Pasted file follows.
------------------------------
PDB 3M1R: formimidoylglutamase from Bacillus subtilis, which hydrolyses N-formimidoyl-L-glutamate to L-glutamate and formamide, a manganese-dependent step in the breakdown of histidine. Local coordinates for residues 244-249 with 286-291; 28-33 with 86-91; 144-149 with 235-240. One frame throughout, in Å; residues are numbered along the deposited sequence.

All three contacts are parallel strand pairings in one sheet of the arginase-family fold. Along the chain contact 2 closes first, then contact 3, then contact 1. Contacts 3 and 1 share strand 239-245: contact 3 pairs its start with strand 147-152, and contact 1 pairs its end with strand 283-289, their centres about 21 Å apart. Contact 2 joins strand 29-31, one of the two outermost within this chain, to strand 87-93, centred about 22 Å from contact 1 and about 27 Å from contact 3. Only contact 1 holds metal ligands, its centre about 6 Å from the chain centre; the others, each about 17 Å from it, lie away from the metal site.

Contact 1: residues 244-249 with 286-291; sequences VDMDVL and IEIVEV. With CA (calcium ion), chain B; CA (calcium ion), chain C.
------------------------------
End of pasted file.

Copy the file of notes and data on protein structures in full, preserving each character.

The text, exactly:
PDB 3M1R: formimidoylglutamase from Bacillus subtilis, which hydrolyses N-formimidoyl-L-glutamate to L-glutamate and formamide, a manganese-dependent step in the breakdown of histidine. Local coordinates for residues 244-249 with 286-291; 28-33 with 86-91; 144-149 with 235-240. One frame throughout, in Å; residues are numbered along the deposited sequence.

All three contacts are parallel strand pairings in one sheet of the arginase-family fold. Along the chain contact 2 closes first, then contact 3, then contact 1. Contacts 3 and 1 share strand 239-245: contact 3 pairs its start with strand 147-152, and contact 1 pairs its end with strand 283-289, their centres about 21 Å apart. Contact 2 joins strand 29-31, one of the two outermost within this chain, to strand 87-93, centred about 22 Å from contact 1 and about 27 Å from contact 3. Only contact 1 holds metal ligands, its centre about 6 Å from the chain centre; the others, each about 17 Å from it, lie away from the metal site.

Contact 1: residues 244-249 with 286-291; sequences VDMDVL and IEIVEV. With CA (calcium ion), chain B; CA (calcium ion), chain C.